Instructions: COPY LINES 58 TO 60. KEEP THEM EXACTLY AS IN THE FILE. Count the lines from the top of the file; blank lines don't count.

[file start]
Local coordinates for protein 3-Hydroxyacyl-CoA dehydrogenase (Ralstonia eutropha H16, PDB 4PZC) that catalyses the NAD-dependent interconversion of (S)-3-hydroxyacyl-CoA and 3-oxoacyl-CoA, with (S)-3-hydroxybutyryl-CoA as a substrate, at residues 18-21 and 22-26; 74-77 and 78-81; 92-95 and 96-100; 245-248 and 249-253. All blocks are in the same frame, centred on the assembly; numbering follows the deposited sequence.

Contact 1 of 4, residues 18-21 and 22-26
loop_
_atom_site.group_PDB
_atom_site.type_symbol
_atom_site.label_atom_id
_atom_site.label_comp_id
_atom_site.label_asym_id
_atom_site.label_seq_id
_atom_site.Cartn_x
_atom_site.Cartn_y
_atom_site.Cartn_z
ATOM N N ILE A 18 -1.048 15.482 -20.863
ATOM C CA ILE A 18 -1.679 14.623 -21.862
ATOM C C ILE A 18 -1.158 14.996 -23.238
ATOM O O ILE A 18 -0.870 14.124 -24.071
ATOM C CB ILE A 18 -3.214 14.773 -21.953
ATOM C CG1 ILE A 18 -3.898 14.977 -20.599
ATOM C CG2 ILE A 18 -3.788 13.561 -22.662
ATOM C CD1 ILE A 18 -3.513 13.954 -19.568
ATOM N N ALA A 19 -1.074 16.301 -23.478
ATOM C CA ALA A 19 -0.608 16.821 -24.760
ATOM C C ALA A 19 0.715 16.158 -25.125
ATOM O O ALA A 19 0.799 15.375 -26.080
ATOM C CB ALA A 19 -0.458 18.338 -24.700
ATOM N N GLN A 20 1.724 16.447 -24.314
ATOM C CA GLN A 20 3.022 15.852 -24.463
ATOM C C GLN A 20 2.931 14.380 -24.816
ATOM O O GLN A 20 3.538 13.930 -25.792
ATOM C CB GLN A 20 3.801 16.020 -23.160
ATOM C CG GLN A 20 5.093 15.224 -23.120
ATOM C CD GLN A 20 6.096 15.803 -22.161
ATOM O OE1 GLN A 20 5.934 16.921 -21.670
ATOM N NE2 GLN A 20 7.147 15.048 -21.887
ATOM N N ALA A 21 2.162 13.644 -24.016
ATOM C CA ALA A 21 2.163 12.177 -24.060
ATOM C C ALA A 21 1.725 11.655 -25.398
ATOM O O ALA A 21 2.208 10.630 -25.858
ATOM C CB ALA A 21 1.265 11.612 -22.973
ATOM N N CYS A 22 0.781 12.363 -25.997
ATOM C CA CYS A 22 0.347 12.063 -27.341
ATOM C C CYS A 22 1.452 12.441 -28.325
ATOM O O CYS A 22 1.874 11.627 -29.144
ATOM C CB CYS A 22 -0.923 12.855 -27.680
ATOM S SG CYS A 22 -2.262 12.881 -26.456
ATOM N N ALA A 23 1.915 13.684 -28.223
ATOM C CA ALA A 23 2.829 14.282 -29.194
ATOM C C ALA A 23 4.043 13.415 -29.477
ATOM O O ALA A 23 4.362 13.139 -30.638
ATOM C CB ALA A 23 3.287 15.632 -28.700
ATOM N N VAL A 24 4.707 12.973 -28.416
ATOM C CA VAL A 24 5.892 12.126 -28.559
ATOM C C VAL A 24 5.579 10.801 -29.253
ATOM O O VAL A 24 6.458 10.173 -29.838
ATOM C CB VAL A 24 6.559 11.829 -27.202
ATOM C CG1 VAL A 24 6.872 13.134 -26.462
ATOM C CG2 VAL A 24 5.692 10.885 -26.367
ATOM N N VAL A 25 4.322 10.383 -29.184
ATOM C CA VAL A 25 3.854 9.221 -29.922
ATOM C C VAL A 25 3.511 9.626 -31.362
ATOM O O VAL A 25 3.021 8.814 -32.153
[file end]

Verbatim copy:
ATOM N N VAL A 25 4.322 10.383 -29.184
ATOM C CA VAL A 25 3.854 9.221 -29.922
ATOM C C VAL A 25 3.511 9.626 -31.362